The early 15th century was a bad time to be a Russian squirrel. As many as half a million animal skins – mainly belonging to the bushy-tailed rodent – were transported every year from Russian towns like Novgorod. They were packed into special barrels and loaded onto ships in huge consignments – as many as a hundred thousand at a time – before being ferried across the Baltic’s pirate-infested waters to German port cities. The poor animals would then be turned into fashionable garments and trims for western Europe’s increasingly affluent consumers. They were even used as an alternative currency.
It was a lucrative business for the merchants at its centre, families like the Wittenborgs of Lübeck, whose trading tentacles stretched from England to Russia. The Wittenborgs would take cloth from, say, Flanders and luxury goods from the Mediterranean, then transport them to eastern markets. In return, they would pick up furs, timber, corn, wax for candles, and fish – especially cod and herring – which they salted and sold on, or devoured themselves. “The Germans are enormous eaters,” one Venetian traveller was said to have commented – and their feasts were famously lavish.
But this money-spinning operation was not just about enterprising individuals. Lübeck, and families like the Wittenborgs, lay at the centre of an extraordinary medieval trading network. The Hansa, as that network was known, sought to dominate east-west trade in and around the Baltic from the 12th to the 17th centuries. And it largely succeeded: at the height of its power, up to 200 towns and cities were part of this extended network.
The scramble for trade
The Hansa’s ways of doing business – including innovative payments mechanisms such as offering borrowers lines of credit – seem in many ways remarkably modern. And although its influence waned from the 15th century, its memory is still cherished in northern Europe today – not only in the proudly ‘Hanseatic’ towns of Germany but as far afield as London and King’s Lynn.
The cause of the Hansa’s emergence in the mid-12th century was the rise of the Baltic as a powerful trading hub, one that provided new goods for Europe’s expanding, urbanising and ever more demanding population. Such demand created opportunities, but it also sparked tensions, as rival merchants jostled to secure a stake of these lucrative new markets.
In 1161, as rivalries grew and occasionally escalated into violence, merchants in the Gotland city of Visby decided to collaborate in a trading network designed to further and protect their interests. The great Baltic trading island of Gotland off today’s Swedish coast had built on older Viking networks to grow wealthy on trade with the east, as can be seen in Visby’s beautifully preserved medieval centre today. Others now wanted a piece of the action.
Soon the Visby merchants had been joined by trading towns and cities across Europe (see map overleaf) – from Gotland in the north to cities like Cologne and Krakow in the south, and from the Netherlands in the west to the territory of the modern Baltic States in the east (where Germanic economic influence was already strong, courtesy of the crusading campaigns of the Teutonic knights in the 13th century, which paved the way for aristocratic Germanic settlers.) By 1259, this network had evolved into a powerful transnational group, the Hanseatic League.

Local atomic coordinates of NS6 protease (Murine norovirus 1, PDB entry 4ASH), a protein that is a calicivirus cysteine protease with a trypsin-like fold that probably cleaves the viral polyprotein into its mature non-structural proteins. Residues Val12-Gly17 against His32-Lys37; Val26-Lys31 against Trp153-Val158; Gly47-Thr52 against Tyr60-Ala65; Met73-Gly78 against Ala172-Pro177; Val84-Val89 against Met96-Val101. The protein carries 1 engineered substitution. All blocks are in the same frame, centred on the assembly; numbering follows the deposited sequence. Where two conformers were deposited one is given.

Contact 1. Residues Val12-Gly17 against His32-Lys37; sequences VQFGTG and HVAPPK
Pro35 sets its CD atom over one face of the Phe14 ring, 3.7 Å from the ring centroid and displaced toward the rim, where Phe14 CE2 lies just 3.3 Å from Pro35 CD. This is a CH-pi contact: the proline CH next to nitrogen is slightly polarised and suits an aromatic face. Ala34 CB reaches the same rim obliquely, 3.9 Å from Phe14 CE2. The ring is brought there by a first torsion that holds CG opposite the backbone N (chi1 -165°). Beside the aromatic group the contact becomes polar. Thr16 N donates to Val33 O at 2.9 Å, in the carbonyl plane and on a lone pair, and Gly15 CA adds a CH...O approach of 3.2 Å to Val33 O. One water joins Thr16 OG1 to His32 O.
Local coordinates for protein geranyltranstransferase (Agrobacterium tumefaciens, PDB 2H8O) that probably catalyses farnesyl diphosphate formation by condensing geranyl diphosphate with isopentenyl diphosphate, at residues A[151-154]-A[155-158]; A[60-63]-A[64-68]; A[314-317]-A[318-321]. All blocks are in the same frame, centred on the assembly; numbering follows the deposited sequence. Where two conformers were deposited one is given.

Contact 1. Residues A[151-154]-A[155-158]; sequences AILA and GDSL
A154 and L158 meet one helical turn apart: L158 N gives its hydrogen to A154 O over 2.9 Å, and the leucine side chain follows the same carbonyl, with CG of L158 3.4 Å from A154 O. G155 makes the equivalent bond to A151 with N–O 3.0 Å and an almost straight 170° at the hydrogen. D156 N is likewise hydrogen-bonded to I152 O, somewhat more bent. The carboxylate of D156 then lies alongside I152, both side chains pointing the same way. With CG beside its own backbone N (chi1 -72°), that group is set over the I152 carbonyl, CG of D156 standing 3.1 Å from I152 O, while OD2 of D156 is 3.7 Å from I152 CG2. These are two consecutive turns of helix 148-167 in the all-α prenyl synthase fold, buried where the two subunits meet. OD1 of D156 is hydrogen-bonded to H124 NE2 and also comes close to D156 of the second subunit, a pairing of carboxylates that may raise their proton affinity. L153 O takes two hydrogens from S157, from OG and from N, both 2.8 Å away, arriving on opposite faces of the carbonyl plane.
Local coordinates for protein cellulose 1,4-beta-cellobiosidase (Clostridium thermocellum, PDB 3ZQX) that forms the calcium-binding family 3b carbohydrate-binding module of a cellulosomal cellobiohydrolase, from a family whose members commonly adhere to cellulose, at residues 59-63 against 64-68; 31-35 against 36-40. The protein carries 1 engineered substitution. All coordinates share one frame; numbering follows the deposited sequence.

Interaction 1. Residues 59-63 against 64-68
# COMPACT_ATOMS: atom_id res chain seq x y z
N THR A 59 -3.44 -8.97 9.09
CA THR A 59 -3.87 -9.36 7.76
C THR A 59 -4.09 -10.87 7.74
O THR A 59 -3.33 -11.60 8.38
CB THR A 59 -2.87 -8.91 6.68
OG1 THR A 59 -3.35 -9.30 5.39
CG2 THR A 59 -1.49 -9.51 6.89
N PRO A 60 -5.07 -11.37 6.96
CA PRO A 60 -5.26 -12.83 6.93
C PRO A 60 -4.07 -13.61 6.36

So what explains the Hansa’s rapid growth? The answer lies, in part, in the benefits it conferred on its members. It created a network of trusted associates in far-flung parts of the European market, a network that any individual Hanseatic trader could turn to for advice and protection. Because they often lived together in trading bases, or convened at Hanseatic gatherings, members could tap into information about the availability of goods for trade – from Russian wax to Baltic grain – and their changing market value. Convoys were formed to defend shipping against piracy. The Hansa also oversaw the manufacture of new ships ideally suited to Baltic trade.
Key to the Hansa offering was quality control – whether that be in the standard of the goods being traded, the avoidance of counterfeiting, or the standardisation of weights and measures. And, by the mid-14th century, regular meetings of the Hansa were being held to regulate their affairs. Although it had a sometimes fluid membership, and no formal constitution or central government, the Hanseatic organisation did develop a set of customary practices and laws, and from 1373 a kind of court of appeal was based in Lübeck to settle disputes.
Resorting to force
For all the benefits that Hansa membership offered European traders, it’s important to remember that these benefits weren’t designed for everyone. The Hansa was not aiming to create a free trade utopia but rather to protect its privileges. Members used their collective power to try to negotiate the most favourable terms possible for trade in foreign markets – terms designed to give them an advantage over their rivals. The Hansa as a group could try to enforce its will by boycotting its enemies commercially, notably against Flanders in the 14th century. And if that didn’t work, they sometimes resorted to force.